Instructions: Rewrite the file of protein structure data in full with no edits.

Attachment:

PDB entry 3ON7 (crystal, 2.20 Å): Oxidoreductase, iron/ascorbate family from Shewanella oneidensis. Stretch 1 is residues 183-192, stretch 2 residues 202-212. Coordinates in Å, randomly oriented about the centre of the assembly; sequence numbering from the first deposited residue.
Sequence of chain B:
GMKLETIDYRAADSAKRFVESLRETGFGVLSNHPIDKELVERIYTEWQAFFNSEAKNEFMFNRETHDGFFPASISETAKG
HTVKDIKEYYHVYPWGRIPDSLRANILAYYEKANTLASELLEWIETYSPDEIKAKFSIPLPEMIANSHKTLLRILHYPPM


PDB entry 3ON7 (crystal, 2.20 Å): Oxidoreductase, iron/ascorbate family from Shewanella oneidensis. Stretch 1 is residues 183-192, stretch 2 residues 202-212. Coordinates in Å, randomly oriented about the centre of the assembly; sequence numbering from the first deposited residue.
Sequence of chain B:
GMKLETIDYRAADSAKRFVESLRETGFGVLSNHPIDKELVERIYTEWQAFFNSEAKNEFMFNRETHDGFFPASISETAKG
HTVKDIKEYYHVYPWGRIPDSLRANILAYYEKANTLASELLEWIETYSPDEIKAKFSIPLPEMIANSHKTLLRILHYPPM